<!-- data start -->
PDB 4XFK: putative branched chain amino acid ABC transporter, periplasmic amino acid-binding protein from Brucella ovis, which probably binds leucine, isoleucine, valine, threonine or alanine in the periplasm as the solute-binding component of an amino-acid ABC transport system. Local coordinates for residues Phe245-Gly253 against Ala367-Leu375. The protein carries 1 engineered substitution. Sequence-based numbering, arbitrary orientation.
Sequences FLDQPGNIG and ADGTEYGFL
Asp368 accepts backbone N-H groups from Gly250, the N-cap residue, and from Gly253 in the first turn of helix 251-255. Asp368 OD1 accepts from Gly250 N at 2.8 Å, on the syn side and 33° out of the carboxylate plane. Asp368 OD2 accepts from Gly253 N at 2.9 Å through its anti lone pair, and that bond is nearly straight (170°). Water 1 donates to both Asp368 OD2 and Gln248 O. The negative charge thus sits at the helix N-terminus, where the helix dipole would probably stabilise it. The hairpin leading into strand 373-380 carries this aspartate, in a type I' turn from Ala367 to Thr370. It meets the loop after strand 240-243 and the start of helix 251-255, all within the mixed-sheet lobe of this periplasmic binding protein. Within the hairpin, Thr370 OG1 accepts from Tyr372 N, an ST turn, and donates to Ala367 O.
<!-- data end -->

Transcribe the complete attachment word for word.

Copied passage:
PDB 4XFK: putative branched chain amino acid ABC transporter, periplasmic amino acid-binding protein from Brucella ovis, which probably binds leucine, isoleucine, valine, threonine or alanine in the periplasm as the solute-binding component of an amino-acid ABC transport system. Local coordinates for residues Phe245-Gly253 against Ala367-Leu375. The protein carries 1 engineered substitution. Sequence-based numbering, arbitrary orientation.
Sequences FLDQPGNIG and ADGTEYGFL
Asp368 accepts backbone N-H groups from Gly250, the N-cap residue, and from Gly253 in the first turn of helix 251-255. Asp368 OD1 accepts from Gly250 N at 2.8 Å, on the syn side and 33° out of the carboxylate plane. Asp368 OD2 accepts from Gly253 N at 2.9 Å through its anti lone pair, and that bond is nearly straight (170°). Water 1 donates to both Asp368 OD2 and Gln248 O. The negative charge thus sits at the helix N-terminus, where the helix dipole would probably stabilise it. The hairpin leading into strand 373-380 carries this aspartate, in a type I' turn from Ala367 to Thr370. It meets the loop after strand 240-243 and the start of helix 251-255, all within the mixed-sheet lobe of this periplasmic binding protein. Within the hairpin, Thr370 OG1 accepts from Tyr372 N, an ST turn, and donates to Ala367 O.